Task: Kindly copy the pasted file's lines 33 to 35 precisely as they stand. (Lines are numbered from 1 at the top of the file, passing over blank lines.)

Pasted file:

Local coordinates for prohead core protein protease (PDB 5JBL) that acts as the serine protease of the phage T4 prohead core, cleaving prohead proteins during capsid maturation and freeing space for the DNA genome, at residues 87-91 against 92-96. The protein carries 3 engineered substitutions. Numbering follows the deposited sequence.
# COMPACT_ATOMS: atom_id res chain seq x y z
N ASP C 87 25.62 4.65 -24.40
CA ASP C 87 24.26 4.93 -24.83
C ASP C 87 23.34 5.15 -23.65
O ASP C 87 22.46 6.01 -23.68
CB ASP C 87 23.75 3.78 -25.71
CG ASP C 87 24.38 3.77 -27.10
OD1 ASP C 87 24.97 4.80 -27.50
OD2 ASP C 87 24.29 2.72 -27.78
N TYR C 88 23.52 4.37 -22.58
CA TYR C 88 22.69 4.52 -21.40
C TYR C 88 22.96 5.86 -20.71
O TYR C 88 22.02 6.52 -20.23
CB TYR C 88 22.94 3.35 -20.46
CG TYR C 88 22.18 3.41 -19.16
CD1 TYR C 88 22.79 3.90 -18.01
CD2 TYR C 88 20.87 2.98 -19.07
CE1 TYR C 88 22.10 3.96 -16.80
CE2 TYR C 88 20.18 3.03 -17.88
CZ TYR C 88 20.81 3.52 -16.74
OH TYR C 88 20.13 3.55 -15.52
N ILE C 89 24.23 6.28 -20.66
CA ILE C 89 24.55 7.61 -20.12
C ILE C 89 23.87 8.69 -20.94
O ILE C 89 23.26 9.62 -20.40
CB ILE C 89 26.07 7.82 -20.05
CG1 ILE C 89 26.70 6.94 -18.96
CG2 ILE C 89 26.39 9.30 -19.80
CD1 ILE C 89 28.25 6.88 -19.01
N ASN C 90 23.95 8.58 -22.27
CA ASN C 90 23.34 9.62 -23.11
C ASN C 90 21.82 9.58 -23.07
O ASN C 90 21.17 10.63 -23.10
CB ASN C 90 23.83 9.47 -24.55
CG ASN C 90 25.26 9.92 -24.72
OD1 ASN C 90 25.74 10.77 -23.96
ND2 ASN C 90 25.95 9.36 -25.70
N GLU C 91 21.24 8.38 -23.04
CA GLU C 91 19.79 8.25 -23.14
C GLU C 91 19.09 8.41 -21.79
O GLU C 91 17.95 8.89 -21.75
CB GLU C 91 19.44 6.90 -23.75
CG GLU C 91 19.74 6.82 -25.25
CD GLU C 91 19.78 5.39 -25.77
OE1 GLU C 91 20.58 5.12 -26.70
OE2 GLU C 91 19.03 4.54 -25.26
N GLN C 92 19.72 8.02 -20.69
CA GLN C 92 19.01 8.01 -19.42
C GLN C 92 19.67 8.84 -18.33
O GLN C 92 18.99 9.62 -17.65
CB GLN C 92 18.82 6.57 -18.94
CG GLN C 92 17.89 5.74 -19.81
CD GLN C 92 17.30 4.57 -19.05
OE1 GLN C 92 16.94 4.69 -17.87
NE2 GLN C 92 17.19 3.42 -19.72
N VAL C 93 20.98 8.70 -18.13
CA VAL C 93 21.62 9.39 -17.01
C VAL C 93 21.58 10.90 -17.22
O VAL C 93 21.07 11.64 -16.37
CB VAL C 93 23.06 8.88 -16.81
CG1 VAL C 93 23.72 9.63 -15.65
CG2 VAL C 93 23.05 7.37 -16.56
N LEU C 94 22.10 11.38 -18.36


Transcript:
C ASN C 90 21.82 9.58 -23.07
O ASN C 90 21.17 10.63 -23.10
CB ASN C 90 23.83 9.47 -24.55